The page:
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relationship between creatine and creatinine

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  • creatine is a nitrogenous acid that is synthesised in the liver or ingested as dietary protein
    • creatine is converted to creatinine
      • creatine is transported to skeletal muscle and stored in the form of creatine phosphate, where it restores ATP after muscle contraction, before being converted to creatinine by non-enzymatic dehydration
      • creatinine is mainly filtered in the glomerulus, with a small proportion excreted by active tubular secretion. Almost no tubular reabsorption occurs, so the final creatinine levels in the blood and urine represent, in most situations, the amount filtered at the glomerulus, although the relation is not linear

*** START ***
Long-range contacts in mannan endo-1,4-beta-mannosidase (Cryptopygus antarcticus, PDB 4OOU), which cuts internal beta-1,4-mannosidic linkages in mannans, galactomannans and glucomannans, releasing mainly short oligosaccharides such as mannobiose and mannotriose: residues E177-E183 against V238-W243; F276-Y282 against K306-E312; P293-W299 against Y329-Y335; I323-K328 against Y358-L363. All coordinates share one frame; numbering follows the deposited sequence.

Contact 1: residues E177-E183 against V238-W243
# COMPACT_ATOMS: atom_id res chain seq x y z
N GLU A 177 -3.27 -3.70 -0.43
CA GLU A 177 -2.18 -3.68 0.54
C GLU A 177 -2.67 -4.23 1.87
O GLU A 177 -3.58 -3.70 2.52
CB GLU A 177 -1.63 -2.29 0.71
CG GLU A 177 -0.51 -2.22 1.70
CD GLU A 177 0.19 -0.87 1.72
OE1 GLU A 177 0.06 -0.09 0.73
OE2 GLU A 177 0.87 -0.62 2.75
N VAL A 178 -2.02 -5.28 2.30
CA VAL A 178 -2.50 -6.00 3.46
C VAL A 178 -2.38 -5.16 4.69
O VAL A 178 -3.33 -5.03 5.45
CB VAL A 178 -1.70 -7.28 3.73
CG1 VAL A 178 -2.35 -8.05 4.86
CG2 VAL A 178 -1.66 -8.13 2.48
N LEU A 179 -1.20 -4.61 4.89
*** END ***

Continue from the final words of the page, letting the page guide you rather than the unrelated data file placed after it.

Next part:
• creatine and effects on the kidney
    • after increased intake, muscle concentrations of creatine and creatine phosphate remain raised for several weeks
      • there is a small increase in body weight, due to increased muscle mass and fluid retention within the muscle. There is no evidence that creatine supplementation results in more serious harm, including renal impairment, but no long term studies exist (1)
      • as creatine is converted to creatinine in proportion to its concentration (and hence its intake), a high creatine intake may lead to high serum creatinine and a reduced estimated GFR (as calculated from serum creatinine) despite normal kidney function. A similar effect will occur with a high intake of protein supplements or a meat meal
      • the impact of changes in muscle mass on serum creatinine concentration is well recognised
        • as muscle mass represents roughly 98% of total body creatine, people with substantial muscle will have naturally higher serum creatinine levels than those without
          • thus a creatinine concentration of 100 µmol/l may represent entirely normal renal function in a healthy 90 kg young man, or impaired renal function in a frail 50 kg woman.




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